HEMMER: That goes directly to a claim that's made in Michael Moore's documentary, "Fahrenheit 911," that grossed well over $150 million. Is that the reason why you're responding specifically to that charge?
AL-JUBEIR: Well, let's be careful with the term documentary here. A documentary is based on facts, not fiction. And Michael Moore's book, when it refers to Saudi Arabia, is based on Greg Unger's book, which has been debunked and they're not willing to accept that. I was on your show earlier on when he first reported it and we challenged him on that.
But it has nothing to do with Michael Moore's book. It has to do with the report. Our view is this is what the report says; this is what I've been saying for the last two years on a number of shows, that nothing illegal has happened. And we just want to make sure people are aware of it.
In the last few weeks, there's a lot of debate on, about the 9/11 Commission report. But most of it was focusing on domestic issues here, about the intelligence czar, about the failures - but little focus on the Saudi role. And we want to make sure that people are fully aware of that, that this is what the report also says about Saudi Arabia.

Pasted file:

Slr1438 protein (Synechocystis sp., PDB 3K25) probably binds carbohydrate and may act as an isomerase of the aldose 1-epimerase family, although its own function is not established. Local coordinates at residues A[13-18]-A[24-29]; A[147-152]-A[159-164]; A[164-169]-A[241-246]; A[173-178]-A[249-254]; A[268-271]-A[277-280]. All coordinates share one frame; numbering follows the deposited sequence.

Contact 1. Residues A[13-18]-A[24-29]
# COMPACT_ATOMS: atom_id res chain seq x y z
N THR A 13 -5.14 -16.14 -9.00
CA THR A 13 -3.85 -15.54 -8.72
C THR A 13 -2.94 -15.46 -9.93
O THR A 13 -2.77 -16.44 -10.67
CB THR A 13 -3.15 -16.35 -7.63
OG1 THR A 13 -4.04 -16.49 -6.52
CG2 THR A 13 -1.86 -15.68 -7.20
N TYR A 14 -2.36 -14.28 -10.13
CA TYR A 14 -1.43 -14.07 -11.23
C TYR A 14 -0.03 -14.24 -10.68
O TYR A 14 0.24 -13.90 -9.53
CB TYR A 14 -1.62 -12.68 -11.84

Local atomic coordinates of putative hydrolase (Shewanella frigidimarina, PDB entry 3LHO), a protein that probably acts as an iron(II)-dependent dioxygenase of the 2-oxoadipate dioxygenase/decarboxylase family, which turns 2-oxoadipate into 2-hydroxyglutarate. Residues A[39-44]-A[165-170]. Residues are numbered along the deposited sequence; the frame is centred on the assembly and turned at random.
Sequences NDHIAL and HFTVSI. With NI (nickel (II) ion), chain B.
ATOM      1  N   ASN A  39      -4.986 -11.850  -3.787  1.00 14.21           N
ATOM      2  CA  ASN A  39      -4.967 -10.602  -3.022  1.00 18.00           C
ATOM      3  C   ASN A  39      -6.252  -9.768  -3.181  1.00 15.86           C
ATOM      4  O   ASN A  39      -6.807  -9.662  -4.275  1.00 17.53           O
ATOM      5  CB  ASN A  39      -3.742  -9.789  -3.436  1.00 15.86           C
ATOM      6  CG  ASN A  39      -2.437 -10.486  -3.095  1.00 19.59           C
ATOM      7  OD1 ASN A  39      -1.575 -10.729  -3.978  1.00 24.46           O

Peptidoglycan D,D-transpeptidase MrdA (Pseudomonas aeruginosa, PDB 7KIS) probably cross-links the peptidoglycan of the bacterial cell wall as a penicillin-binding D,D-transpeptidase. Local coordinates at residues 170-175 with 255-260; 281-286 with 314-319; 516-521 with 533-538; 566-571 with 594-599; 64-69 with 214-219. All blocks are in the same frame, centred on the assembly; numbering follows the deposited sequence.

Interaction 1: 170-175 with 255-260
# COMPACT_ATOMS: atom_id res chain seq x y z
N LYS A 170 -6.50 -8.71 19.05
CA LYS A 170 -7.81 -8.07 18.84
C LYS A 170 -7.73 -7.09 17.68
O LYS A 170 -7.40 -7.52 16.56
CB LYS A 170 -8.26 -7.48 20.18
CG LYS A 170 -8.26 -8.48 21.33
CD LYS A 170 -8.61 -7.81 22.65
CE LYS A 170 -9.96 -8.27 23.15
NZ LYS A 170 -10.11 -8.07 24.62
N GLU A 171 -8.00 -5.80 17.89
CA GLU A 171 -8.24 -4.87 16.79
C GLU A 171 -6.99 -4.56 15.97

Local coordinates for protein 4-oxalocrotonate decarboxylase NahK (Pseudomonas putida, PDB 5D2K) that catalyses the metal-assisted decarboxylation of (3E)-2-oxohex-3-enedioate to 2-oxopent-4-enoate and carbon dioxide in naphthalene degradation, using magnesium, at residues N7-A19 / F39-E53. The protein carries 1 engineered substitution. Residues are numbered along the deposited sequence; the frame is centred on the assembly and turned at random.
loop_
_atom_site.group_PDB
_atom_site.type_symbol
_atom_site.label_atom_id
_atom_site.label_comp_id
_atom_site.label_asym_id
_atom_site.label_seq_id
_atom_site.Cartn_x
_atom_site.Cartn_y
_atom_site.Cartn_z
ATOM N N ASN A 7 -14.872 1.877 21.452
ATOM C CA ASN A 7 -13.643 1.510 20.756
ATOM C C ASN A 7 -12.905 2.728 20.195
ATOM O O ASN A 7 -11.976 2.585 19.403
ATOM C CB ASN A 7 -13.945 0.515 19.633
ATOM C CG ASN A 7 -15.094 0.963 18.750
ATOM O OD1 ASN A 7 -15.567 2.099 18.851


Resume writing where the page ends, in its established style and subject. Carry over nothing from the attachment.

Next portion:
HEMMER: Yes …… The tag line on these spots say this: "A message from the people of Saudi Arabia, strong allies, committed friends." Ultimately, you're out to change minds here, aren't you?
AL-JUBEIR: Well, what we want to do is set the facts straight - and this is what happens. We have been allies for over 70 years. We worked together - through the thick and thin: we were allies in the fight against extremism, against communism, against socialism, whether it's in Africa, Central America, our part of the world, and also in Afghanistan, to fight the Soviet occupation. So it goes longer.
What distracters have been saying is they're trying to define U.S.-Saudi relations based on 9/11 and as if the Saudi government has -- was fully complicit in that attack. And those ads are saying no, there's more to it. This -- we have nothing to do with it and this is what your own Commission is saying.